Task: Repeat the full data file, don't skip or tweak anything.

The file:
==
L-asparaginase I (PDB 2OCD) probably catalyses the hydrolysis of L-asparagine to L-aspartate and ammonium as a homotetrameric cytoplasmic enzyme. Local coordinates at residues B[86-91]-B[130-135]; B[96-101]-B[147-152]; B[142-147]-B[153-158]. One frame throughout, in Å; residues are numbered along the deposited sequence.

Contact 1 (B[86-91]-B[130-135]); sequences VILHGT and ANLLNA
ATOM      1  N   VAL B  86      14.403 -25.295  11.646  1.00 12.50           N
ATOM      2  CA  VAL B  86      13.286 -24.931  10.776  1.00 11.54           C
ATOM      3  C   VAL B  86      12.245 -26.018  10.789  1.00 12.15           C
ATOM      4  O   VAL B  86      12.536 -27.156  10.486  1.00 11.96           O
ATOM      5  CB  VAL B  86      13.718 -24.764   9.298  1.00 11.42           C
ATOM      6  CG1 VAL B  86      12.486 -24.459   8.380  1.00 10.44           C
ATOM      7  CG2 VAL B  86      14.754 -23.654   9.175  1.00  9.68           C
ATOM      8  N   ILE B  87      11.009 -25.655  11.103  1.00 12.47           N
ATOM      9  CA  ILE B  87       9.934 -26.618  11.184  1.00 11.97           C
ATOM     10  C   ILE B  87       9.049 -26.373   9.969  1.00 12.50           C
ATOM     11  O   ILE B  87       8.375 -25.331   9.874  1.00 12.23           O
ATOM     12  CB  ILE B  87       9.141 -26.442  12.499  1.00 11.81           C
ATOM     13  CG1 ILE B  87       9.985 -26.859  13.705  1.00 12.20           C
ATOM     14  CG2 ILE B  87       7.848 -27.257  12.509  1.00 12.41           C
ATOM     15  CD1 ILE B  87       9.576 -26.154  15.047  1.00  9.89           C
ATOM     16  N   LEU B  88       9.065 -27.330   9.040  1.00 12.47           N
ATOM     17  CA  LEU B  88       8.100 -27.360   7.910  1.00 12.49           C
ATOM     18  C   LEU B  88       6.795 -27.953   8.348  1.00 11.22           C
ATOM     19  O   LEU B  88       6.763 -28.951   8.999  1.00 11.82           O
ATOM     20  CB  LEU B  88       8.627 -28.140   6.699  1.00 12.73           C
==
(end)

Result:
L-asparaginase I (PDB 2OCD) probably catalyses the hydrolysis of L-asparagine to L-aspartate and ammonium as a homotetrameric cytoplasmic enzyme. Local coordinates at residues B[86-91]-B[130-135]; B[96-101]-B[147-152]; B[142-147]-B[153-158]. One frame throughout, in Å; residues are numbered along the deposited sequence.

Contact 1 (B[86-91]-B[130-135]); sequences VILHGT and ANLLNA
ATOM      1  N   VAL B  86      14.403 -25.295  11.646  1.00 12.50           N
ATOM      2  CA  VAL B  86      13.286 -24.931  10.776  1.00 11.54           C
ATOM      3  C   VAL B  86      12.245 -26.018  10.789  1.00 12.15           C
ATOM      4  O   VAL B  86      12.536 -27.156  10.486  1.00 11.96           O
ATOM      5  CB  VAL B  86      13.718 -24.764   9.298  1.00 11.42           C
ATOM      6  CG1 VAL B  86      12.486 -24.459   8.380  1.00 10.44           C
ATOM      7  CG2 VAL B  86      14.754 -23.654   9.175  1.00  9.68           C
ATOM      8  N   ILE B  87      11.009 -25.655  11.103  1.00 12.47           N
ATOM      9  CA  ILE B  87       9.934 -26.618  11.184  1.00 11.97           C
ATOM     10  C   ILE B  87       9.049 -26.373   9.969  1.00 12.50           C
ATOM     11  O   ILE B  87       8.375 -25.331   9.874  1.00 12.23           O
ATOM     12  CB  ILE B  87       9.141 -26.442  12.499  1.00 11.81           C
ATOM     13  CG1 ILE B  87       9.985 -26.859  13.705  1.00 12.20           C
ATOM     14  CG2 ILE B  87       7.848 -27.257  12.509  1.00 12.41           C
ATOM     15  CD1 ILE B  87       9.576 -26.154  15.047  1.00  9.89           C
ATOM     16  N   LEU B  88       9.065 -27.330   9.040  1.00 12.47           N
ATOM     17  CA  LEU B  88       8.100 -27.360   7.910  1.00 12.49           C
ATOM     18  C   LEU B  88       6.795 -27.953   8.348  1.00 11.22           C
ATOM     19  O   LEU B  88       6.763 -28.951   8.999  1.00 11.82           O
ATOM     20  CB  LEU B  88       8.627 -28.140   6.699  1.00 12.73           C